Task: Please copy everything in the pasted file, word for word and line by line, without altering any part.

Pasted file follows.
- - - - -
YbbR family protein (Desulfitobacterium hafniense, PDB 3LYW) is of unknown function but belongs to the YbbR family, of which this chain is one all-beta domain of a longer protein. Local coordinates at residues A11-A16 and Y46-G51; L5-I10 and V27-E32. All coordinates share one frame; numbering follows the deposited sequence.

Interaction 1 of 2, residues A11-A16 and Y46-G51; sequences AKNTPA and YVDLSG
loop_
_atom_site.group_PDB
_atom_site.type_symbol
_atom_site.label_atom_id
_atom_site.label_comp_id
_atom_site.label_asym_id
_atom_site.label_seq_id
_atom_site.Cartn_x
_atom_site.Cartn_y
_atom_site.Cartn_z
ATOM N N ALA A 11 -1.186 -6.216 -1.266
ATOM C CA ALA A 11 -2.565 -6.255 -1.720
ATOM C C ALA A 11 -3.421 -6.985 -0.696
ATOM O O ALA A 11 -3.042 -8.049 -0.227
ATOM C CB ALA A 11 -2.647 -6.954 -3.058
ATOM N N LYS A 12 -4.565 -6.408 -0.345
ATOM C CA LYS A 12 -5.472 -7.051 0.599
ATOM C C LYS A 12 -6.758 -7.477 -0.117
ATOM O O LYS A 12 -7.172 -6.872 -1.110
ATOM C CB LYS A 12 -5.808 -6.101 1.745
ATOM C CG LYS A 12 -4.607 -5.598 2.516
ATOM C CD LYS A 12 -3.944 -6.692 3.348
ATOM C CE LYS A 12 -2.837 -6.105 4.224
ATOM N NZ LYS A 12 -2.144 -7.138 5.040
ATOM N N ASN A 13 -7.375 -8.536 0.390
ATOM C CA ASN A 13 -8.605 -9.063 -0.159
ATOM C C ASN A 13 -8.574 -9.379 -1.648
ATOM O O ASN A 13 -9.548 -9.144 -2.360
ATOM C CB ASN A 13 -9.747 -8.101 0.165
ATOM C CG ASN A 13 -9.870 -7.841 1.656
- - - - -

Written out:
YbbR family protein (Desulfitobacterium hafniense, PDB 3LYW) is of unknown function but belongs to the YbbR family, of which this chain is one all-beta domain of a longer protein. Local coordinates at residues A11-A16 and Y46-G51; L5-I10 and V27-E32. All coordinates share one frame; numbering follows the deposited sequence.

Interaction 1 of 2, residues A11-A16 and Y46-G51; sequences AKNTPA and YVDLSG
loop_
_atom_site.group_PDB
_atom_site.type_symbol
_atom_site.label_atom_id
_atom_site.label_comp_id
_atom_site.label_asym_id
_atom_site.label_seq_id
_atom_site.Cartn_x
_atom_site.Cartn_y
_atom_site.Cartn_z
ATOM N N ALA A 11 -1.186 -6.216 -1.266
ATOM C CA ALA A 11 -2.565 -6.255 -1.720
ATOM C C ALA A 11 -3.421 -6.985 -0.696
ATOM O O ALA A 11 -3.042 -8.049 -0.227
ATOM C CB ALA A 11 -2.647 -6.954 -3.058
ATOM N N LYS A 12 -4.565 -6.408 -0.345
ATOM C CA LYS A 12 -5.472 -7.051 0.599
ATOM C C LYS A 12 -6.758 -7.477 -0.117
ATOM O O LYS A 12 -7.172 -6.872 -1.110
ATOM C CB LYS A 12 -5.808 -6.101 1.745
ATOM C CG LYS A 12 -4.607 -5.598 2.516
ATOM C CD LYS A 12 -3.944 -6.692 3.348
ATOM C CE LYS A 12 -2.837 -6.105 4.224
ATOM N NZ LYS A 12 -2.144 -7.138 5.040
ATOM N N ASN A 13 -7.375 -8.536 0.390
ATOM C CA ASN A 13 -8.605 -9.063 -0.159
ATOM C C ASN A 13 -8.574 -9.379 -1.648
ATOM O O ASN A 13 -9.548 -9.144 -2.360
ATOM C CB ASN A 13 -9.747 -8.101 0.165
ATOM C CG ASN A 13 -9.870 -7.841 1.656